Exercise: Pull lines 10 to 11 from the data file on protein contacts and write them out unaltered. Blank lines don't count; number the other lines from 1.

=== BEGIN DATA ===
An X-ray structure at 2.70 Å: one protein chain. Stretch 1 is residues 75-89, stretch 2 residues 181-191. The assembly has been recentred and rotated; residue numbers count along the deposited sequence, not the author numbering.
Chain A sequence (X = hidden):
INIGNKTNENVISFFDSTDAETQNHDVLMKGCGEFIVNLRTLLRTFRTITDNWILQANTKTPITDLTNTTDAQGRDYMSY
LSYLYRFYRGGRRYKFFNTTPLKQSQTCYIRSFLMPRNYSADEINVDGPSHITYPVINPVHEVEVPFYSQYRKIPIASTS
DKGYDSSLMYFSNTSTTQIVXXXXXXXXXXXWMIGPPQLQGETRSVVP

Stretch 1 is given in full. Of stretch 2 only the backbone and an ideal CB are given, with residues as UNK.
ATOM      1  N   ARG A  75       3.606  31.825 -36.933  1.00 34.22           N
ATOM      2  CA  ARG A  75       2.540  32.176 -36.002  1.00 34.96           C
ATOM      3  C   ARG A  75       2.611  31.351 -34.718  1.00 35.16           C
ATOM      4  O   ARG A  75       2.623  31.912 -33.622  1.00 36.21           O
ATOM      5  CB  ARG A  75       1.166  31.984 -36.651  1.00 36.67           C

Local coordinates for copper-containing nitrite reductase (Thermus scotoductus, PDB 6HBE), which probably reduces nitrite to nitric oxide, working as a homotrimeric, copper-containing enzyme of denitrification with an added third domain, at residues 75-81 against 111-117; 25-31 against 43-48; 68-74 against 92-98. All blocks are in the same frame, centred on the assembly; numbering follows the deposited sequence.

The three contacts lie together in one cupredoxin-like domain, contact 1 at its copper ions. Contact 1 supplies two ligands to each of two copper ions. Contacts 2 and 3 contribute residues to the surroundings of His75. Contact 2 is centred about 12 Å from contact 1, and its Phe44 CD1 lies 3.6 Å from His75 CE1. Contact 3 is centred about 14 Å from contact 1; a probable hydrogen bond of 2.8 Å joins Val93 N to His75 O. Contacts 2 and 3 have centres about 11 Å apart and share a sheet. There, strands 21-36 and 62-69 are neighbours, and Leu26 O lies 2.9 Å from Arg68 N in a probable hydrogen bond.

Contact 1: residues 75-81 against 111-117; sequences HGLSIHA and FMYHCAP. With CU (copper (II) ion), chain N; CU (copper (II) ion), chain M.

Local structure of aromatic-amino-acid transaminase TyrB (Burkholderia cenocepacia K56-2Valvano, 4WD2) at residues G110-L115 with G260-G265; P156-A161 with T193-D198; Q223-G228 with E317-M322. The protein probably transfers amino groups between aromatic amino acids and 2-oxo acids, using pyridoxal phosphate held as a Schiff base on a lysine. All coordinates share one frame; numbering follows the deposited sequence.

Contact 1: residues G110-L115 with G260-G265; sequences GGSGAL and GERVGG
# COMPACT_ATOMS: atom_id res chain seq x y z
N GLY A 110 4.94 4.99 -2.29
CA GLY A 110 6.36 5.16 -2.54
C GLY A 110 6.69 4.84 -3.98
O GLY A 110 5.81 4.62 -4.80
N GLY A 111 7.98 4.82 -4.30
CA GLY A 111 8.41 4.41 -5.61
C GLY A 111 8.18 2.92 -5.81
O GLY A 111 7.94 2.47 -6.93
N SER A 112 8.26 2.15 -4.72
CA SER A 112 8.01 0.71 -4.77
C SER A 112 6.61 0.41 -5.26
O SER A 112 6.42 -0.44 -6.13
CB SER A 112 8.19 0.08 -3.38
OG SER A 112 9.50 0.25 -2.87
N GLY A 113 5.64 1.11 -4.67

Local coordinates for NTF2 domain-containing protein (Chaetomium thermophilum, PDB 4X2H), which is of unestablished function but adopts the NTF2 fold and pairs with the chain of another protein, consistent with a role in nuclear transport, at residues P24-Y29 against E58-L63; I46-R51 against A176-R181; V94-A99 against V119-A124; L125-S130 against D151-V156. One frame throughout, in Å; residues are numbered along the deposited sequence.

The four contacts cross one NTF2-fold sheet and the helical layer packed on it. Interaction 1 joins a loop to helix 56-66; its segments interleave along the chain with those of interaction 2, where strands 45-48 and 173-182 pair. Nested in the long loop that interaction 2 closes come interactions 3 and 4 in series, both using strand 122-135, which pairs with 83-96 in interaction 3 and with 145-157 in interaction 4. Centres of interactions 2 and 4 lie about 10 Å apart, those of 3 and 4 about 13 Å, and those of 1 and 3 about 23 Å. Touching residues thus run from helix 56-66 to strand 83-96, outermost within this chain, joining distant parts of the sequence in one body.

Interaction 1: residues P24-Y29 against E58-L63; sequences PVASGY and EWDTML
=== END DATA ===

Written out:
ATOM      4  O   ARG A  75       2.623  31.912 -33.622  1.00 36.21           O
ATOM      5  CB  ARG A  75       1.166  31.984 -36.651  1.00 36.67           C